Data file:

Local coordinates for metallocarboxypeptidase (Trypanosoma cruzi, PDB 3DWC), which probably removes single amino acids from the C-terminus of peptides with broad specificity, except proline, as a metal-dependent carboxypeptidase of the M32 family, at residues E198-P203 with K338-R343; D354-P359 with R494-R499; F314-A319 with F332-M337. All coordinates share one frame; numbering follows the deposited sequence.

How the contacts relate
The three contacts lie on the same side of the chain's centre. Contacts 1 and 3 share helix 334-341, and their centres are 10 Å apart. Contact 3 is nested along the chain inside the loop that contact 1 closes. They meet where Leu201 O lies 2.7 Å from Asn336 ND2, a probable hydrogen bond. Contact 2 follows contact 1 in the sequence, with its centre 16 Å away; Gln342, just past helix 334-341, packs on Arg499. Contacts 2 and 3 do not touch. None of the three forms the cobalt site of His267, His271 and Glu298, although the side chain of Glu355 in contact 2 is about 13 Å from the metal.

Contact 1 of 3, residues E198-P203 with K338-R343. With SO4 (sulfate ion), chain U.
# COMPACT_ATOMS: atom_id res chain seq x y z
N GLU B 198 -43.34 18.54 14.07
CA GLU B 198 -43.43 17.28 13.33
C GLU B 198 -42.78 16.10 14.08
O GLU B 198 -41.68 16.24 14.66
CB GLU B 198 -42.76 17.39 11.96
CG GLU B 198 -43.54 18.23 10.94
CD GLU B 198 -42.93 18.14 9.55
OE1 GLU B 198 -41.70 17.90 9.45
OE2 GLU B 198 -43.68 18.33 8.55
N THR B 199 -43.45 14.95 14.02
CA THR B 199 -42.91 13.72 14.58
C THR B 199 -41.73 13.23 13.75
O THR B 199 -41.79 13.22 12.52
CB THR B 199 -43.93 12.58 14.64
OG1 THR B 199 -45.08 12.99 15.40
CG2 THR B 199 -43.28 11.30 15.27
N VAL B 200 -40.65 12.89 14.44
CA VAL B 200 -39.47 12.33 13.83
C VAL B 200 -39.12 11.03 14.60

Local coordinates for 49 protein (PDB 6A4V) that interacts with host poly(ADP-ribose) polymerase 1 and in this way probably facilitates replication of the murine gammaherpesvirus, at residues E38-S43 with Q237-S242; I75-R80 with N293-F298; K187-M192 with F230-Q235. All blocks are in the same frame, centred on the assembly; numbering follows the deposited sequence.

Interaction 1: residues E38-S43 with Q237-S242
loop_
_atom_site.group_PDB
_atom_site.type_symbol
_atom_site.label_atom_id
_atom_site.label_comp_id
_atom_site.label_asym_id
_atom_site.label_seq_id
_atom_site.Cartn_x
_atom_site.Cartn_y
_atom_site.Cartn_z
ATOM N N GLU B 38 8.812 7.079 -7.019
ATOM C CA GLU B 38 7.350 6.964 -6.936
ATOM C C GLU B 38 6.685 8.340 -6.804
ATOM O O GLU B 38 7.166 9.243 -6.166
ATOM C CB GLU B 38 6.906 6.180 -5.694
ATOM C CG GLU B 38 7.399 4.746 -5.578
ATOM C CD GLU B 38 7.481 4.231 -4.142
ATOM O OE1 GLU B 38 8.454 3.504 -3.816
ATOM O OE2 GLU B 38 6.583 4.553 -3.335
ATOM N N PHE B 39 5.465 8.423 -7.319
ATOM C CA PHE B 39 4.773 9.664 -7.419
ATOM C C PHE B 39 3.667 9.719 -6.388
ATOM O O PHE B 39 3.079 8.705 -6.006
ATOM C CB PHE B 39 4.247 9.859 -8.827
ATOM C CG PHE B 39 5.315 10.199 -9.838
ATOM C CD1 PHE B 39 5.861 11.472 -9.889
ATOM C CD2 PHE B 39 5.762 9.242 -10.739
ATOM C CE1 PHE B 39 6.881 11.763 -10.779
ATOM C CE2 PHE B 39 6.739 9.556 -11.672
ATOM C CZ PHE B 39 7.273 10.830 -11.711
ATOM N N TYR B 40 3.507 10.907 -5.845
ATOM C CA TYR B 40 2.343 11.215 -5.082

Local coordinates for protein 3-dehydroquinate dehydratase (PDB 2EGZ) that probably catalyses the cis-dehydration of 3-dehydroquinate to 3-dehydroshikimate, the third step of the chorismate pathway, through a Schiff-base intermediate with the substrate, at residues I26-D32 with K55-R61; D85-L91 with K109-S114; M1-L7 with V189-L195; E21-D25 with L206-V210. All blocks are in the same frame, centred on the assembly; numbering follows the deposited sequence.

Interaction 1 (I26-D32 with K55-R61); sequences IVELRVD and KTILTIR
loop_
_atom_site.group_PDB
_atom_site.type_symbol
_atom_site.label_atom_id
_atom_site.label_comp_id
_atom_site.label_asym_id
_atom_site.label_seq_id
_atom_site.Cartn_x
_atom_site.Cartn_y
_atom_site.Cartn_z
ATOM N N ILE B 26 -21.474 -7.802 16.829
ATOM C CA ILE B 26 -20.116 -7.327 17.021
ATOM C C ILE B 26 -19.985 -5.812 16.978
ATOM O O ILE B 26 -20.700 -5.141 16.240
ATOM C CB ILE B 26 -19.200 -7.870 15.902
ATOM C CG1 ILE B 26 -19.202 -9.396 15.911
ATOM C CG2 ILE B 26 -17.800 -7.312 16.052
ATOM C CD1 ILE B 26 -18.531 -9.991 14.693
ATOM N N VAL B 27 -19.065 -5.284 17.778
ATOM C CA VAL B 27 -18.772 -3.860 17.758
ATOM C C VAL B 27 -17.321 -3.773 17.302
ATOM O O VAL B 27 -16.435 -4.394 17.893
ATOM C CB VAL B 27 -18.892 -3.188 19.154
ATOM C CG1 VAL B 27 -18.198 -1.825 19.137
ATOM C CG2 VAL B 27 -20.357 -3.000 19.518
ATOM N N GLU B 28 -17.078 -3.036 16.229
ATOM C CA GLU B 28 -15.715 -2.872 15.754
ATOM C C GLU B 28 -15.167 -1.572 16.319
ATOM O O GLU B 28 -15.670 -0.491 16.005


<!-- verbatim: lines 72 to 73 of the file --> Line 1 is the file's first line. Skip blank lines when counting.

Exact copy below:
ATOM C CA ILE B 26 -20.116 -7.327 17.021
ATOM C C ILE B 26 -19.985 -5.812 16.978